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Peter A. Tucci, Sr v. the Hartford Financial Services Group

June 27, 2011


The opinion of the court was delivered by: Hon. Jerome B. Simandle


SIMANDLE, District Judge

This matter is before the Court on two motions for summary judgment by Defendants Twin City Fire Insurance Company ("Twin City") and Hartford Casualty Insurance Company ("Hartford") against claims of bad faith, breach of contract, and declaratory judgment raised by Plaintiff, Peter A. Tucci, Sr. Defendant Twin City moves for summary judgment of Plaintiff's declaratory judgment claim in Count V. [Docket Item 41.] Defendant Hartford moves for summary judgment of Plaintiff's counts alleging badfaith (Counts I-III) and additionally moves to dismiss the action without prejudice in favor of contractual appraisal. [Docket Item 42.] Because the Court concludes that Plaintiff's insurance policy is not ambiguous in the disputed portions, and that Defendants' delays in paying Plaintiff's claim and denial of certain areas of coverage were undisputably based on valid or at least debatable reasons, the Court will grant Defendant Hartford's motion. Additionally, because the Court concludes that Plaintiff's policy language regarding advertising injury coverage is not ambiguous, and that the policy excluded the duty to defend against claims for trademark violations, the Court will grant Defendant Twin City's motion for summary judgment.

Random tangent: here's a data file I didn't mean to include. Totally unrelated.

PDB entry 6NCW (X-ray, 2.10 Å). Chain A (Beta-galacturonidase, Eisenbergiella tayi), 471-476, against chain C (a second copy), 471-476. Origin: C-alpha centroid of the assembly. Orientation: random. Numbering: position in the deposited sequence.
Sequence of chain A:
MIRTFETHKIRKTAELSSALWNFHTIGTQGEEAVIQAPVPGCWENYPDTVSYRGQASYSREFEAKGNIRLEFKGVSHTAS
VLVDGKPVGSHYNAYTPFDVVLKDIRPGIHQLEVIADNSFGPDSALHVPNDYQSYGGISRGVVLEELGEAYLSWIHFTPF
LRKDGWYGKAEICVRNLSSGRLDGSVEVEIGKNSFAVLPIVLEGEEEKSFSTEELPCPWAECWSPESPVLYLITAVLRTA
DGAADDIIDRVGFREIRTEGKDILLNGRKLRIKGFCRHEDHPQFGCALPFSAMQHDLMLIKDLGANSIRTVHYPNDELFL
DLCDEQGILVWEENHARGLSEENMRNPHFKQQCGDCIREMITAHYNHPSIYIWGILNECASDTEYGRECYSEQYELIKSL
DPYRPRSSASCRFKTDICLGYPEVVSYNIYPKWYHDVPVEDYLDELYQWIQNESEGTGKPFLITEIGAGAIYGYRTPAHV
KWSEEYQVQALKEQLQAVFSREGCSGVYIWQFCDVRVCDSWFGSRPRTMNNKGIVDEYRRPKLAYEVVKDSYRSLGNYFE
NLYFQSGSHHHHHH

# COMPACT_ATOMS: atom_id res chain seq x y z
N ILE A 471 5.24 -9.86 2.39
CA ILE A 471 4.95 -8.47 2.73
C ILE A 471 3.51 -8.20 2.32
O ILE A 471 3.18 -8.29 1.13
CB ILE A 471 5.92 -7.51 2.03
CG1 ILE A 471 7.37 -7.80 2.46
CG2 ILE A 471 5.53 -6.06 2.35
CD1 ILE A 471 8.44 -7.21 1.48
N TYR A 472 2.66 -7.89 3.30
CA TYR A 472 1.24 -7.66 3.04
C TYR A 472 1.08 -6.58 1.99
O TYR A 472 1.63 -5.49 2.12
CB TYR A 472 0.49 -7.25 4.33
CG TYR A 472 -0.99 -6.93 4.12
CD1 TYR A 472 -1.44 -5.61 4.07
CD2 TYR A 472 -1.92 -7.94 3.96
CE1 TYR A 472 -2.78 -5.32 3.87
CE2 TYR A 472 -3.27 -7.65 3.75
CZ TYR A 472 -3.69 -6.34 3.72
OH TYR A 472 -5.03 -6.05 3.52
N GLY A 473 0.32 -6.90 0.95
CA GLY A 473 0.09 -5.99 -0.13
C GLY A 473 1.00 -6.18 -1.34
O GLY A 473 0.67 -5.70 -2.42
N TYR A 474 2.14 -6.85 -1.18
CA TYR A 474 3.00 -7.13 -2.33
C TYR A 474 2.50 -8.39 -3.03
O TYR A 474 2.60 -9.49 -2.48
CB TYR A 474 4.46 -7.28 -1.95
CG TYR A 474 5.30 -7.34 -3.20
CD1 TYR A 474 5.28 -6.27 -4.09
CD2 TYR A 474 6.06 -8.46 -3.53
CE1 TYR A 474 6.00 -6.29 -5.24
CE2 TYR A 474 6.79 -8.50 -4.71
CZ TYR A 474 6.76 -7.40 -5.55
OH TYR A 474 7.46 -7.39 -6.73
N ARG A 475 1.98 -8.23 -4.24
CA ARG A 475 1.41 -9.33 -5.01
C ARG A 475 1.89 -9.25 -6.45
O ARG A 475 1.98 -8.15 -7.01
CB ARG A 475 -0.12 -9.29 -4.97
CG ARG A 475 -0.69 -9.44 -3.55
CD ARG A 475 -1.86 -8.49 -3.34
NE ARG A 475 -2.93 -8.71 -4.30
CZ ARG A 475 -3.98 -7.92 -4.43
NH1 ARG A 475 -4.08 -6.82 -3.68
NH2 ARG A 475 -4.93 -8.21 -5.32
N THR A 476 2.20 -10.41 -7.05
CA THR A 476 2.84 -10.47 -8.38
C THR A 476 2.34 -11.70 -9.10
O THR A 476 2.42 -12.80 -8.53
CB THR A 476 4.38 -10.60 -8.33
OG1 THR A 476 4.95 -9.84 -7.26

This case revolves around a parcel of land and the buildings thereon located at 2015 Burlington Mount Holly Road in Westhampton, New Jersey, and the insurance policy covering it. For at least 30 years, there have been hotels operating on the property. Plaintiff has owned the land in question for decades, but only took possession of the buildings there in 2006 after he evicted the long-term tenants for material breach of their lease. As a result, Plaintiff took out additional insurance on the property by expanding his existing policy, issued by Defendants. Upon taking possession of the property on September 1, 2006, Plaintiff discovered that the hotel buildings had been vandalized and that furnishings and fixtures he had expected to be there had been removed. He subsequently filed a claim for vandalism and theft with Defendant Hartford, but has never been able to resolve his claim. This litigation followed.

The following facts are not meaningfully disputed in the record.

A. History of the Property

Plaintiff inherited the land at 2015 Burlington Mount Holly Road from his parents, and became sole owner in 1985. (Tucci Examination Under Oath at 7:17-23, Schorr Cert. Ex. 1.) His family had been renting the property to long-term tenants since at least 1958, pursuant to a 99-year ground lease. (Lease Agreement at 1, HA 1316, Rose Cert. Ex. 2.)*fn1 The tenants had built and operated hotels on the land over the decades. (Tucci EUO at 9:19-22.) Since at least 1999, a Howard Johnson Motor Lodge hotel franchise was operated on the property. (Management Agreement, Rose Cert. Ex. 3.) For all times relevant, the leaseholder of the land was an entity known as Northeast Hospitality Properties, or a derivation thereof. (Id. at 11:22-12:7.) In 1999, Northeast Hospitality Properties ("Northeast") entered into a management agreement with an entity called Vraj Brig PA, LLC ("Vraj Brig") under which Vraj Brig assumed management and operational control over the premises. (Management Agreement at 1-2.)